Most people think of depression and anxiety as an adult disorder; however, children can develop depression and suffer from anxiety as well. It becomes problematic when children are left untreated due to the lack of recognition, by caregivers, of the symptoms that accompany these disorders. This article will discuss depression and anxiety in children to better help caregivers recognize the symptoms.
When one hears the word “depression,” they often think of someone who is sad. However, depression in children and adolescents often appears as an angry and irritable mood. Children may appear defiant, noncompliant, and having a “snappy” attitude. When this happens, one often thinks of such behavior as part of normal development, having a “this too shall pass” mindset. In fact, an angry and irritable mood that last more than two weeks may be an indicator for depression. In addition, because younger children lack the verbal skills to communicate how they feel and older children may shy away from opening up about their feelings, depressed feelings are likely to be communicated behaviorally. For instance, physical complaints (e.g., headaches, stomach aches), social withdrawal, lack of interest in activities that they once found interesting, and too much or too little sleep and food consumption are other signs of depression.
Anxiety in Children
Anxiety is a natural human response that can be experienced in very different ways – physically, emotionally, and mentally. Children may develop a natural, anxious response to situations, such as switching schools, completing standardized tests, or competing in a sports game. While such a response to these situations is normal, too strong or too frequent of a response can be overwhelming and interfere greatly with a person’s daily functioning. Anxiety disorders are generally intense emotion that is out of proportion to the situation, which often interferes with one’s ability to function. When children experience problems with anxiety, they often experience excessive worry or extreme nervousness. They often worry about school, health/medical related procedures, family members, and future related events. If your child continues to talk about the same subject, this may be an indicator that something is bothering him/her or that something is weighing heavy on his/her mind. In addition to the worry, children with anxiety tend to experience physical symptoms such as headaches, stomachaches, muscle tension, or tiredness. Their symptoms, in addition to their worries, may cause them to miss out on social activities, avoid school, and meet age expected demands. Anxiety in children may also interfere with their sleep, making it difficult to fall asleep or stay asleep in order to obtain a full night’s rest.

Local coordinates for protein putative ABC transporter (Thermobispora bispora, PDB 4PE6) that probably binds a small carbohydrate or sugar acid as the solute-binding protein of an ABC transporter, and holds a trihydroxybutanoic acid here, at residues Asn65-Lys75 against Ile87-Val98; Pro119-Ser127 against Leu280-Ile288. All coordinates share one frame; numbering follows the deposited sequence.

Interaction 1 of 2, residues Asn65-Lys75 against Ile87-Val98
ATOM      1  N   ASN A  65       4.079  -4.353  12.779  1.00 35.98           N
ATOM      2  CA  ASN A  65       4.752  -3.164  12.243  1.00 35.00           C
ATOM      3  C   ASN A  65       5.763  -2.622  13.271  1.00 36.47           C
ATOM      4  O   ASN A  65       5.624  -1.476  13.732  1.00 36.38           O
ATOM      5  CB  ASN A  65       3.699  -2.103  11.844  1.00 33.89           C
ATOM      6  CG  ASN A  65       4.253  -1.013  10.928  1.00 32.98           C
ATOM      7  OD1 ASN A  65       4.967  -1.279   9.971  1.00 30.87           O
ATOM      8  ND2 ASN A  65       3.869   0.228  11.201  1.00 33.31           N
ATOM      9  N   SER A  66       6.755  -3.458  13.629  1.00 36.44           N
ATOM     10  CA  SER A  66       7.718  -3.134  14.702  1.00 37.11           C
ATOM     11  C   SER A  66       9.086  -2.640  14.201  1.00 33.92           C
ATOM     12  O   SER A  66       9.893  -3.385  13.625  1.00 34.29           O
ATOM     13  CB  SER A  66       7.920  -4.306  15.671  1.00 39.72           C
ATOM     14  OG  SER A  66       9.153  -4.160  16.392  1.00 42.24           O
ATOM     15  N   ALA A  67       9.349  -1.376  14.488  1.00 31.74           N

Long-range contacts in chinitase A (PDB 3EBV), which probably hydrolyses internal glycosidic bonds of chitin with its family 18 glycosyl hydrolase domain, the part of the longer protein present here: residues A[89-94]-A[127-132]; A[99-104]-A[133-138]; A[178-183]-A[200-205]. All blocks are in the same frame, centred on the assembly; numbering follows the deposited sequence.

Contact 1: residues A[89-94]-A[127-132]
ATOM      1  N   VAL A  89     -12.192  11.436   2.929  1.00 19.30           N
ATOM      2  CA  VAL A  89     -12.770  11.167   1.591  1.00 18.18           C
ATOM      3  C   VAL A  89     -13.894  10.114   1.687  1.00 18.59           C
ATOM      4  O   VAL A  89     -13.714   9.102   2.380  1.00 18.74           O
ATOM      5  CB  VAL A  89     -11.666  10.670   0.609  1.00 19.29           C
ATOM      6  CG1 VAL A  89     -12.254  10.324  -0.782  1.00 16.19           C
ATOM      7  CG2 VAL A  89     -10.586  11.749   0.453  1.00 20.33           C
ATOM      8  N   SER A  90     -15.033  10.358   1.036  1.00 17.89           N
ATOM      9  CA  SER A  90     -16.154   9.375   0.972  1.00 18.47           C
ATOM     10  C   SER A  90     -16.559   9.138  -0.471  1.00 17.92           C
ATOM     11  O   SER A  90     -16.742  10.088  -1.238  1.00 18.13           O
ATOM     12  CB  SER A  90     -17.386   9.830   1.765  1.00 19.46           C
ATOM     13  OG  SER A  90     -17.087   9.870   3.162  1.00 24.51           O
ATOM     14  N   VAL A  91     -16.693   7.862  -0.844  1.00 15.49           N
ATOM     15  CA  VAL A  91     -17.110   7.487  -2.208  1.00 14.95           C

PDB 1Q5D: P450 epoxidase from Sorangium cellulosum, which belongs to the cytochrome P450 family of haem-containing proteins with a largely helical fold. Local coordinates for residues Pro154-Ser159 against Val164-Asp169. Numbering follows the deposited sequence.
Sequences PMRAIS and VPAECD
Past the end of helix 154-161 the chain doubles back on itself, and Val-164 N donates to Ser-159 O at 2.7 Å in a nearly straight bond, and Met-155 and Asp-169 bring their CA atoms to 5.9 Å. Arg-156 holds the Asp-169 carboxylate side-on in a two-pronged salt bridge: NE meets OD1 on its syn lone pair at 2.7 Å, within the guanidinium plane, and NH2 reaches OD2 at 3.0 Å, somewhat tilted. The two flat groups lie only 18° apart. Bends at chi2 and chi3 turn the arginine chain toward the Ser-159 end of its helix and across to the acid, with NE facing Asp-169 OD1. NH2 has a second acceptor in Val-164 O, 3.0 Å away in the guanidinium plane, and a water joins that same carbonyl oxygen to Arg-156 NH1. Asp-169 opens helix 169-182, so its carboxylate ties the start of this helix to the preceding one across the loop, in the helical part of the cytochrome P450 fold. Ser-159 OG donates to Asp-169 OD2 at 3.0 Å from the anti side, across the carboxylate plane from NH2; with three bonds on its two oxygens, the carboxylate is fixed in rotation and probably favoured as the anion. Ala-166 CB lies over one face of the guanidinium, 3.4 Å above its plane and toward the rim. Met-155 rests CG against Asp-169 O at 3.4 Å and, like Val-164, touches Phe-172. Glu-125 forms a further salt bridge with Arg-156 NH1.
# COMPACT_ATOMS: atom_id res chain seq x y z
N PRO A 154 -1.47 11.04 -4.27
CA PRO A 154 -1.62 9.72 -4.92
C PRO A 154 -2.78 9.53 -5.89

What to Do?
Depression and anxiety can affect everyone differently. Because the symptoms of these disorders can present in many different ways, it may be difficult for identify such symptoms in children. It may appear that your child is being “lazy” and difficult, which may not be the case. If you have concerns that your child might be experiencing depression or struggling with anxiety, it is important to seek professional advice/support. It may be helpful to share your concerns with your child’s pediatrician or to talk with a professional who specializes in childhood psychological disorders (e.g., psychologist, therapist, or counselor). If you or someone you know are interested in learning more about childhood anxiety and depression, additional information can be found in the links below. Please note that effective treatment includes the involvement of a trained therapist.
“What You Need to Know about Childhood Depression” https://www.verywellmind.com/childhood-depression-1066805
Anxiety “Childhood Anxiety & Related Disorders” https://www.anxietybc.com/parenting/childhood-anxiety
“Anxiety Disorders” https://kidshealth.org/en/parents/anxiety-disorders.html